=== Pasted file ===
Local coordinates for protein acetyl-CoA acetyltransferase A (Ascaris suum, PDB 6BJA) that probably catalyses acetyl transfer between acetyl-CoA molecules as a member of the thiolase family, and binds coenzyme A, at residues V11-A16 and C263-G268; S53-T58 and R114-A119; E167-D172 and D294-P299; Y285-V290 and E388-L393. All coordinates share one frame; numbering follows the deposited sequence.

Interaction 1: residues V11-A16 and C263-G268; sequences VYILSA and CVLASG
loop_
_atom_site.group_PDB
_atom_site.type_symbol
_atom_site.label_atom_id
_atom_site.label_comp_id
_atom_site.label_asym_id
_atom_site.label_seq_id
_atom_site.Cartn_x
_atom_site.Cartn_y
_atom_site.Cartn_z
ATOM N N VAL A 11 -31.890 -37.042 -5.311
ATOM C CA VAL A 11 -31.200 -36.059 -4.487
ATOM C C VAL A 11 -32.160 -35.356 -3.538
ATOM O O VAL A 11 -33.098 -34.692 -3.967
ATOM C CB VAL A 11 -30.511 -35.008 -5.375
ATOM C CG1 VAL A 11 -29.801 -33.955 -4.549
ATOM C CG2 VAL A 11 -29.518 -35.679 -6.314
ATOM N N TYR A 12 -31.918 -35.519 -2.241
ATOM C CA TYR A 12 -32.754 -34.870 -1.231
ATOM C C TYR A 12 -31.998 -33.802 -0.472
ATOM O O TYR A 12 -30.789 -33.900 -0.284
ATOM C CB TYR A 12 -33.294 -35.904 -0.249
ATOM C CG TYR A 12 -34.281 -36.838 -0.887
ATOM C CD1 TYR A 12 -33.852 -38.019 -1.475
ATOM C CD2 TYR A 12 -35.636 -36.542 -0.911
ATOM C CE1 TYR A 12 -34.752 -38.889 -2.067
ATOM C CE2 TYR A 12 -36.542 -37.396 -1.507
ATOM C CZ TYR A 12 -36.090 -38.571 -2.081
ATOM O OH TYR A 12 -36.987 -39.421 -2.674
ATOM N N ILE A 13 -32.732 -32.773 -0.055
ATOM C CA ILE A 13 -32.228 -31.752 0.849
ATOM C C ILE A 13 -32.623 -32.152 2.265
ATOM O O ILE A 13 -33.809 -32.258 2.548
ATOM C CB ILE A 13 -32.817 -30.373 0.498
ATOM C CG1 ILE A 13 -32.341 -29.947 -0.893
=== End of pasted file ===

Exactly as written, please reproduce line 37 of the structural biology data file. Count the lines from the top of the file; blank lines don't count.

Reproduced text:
ATOM C CG1 ILE A 13 -32.341 -29.947 -0.893